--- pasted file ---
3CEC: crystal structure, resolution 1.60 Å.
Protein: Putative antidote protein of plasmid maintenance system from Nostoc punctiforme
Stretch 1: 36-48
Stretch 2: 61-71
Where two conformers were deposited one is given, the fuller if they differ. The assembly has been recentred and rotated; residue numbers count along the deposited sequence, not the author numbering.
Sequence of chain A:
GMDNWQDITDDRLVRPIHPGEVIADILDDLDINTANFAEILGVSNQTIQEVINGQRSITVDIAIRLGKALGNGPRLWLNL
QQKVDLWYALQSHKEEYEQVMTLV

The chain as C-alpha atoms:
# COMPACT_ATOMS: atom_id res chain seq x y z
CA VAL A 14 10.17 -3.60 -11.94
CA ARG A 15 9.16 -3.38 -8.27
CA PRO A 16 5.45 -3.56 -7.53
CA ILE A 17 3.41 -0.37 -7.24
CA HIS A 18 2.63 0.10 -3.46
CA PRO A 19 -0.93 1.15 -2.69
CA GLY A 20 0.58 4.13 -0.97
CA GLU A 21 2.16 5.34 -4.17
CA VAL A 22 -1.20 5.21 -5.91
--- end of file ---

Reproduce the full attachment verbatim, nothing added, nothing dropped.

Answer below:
3CEC: crystal structure, resolution 1.60 Å.
Protein: Putative antidote protein of plasmid maintenance system from Nostoc punctiforme
Stretch 1: 36-48
Stretch 2: 61-71
Where two conformers were deposited one is given, the fuller if they differ. The assembly has been recentred and rotated; residue numbers count along the deposited sequence, not the author numbering.
Sequence of chain A:
GMDNWQDITDDRLVRPIHPGEVIADILDDLDINTANFAEILGVSNQTIQEVINGQRSITVDIAIRLGKALGNGPRLWLNL
QQKVDLWYALQSHKEEYEQVMTLV

The chain as C-alpha atoms:
# COMPACT_ATOMS: atom_id res chain seq x y z
CA VAL A 14 10.17 -3.60 -11.94
CA ARG A 15 9.16 -3.38 -8.27
CA PRO A 16 5.45 -3.56 -7.53
CA ILE A 17 3.41 -0.37 -7.24
CA HIS A 18 2.63 0.10 -3.46
CA PRO A 19 -0.93 1.15 -2.69
CA GLY A 20 0.58 4.13 -0.97
CA GLU A 21 2.16 5.34 -4.17
CA VAL A 22 -1.20 5.21 -5.91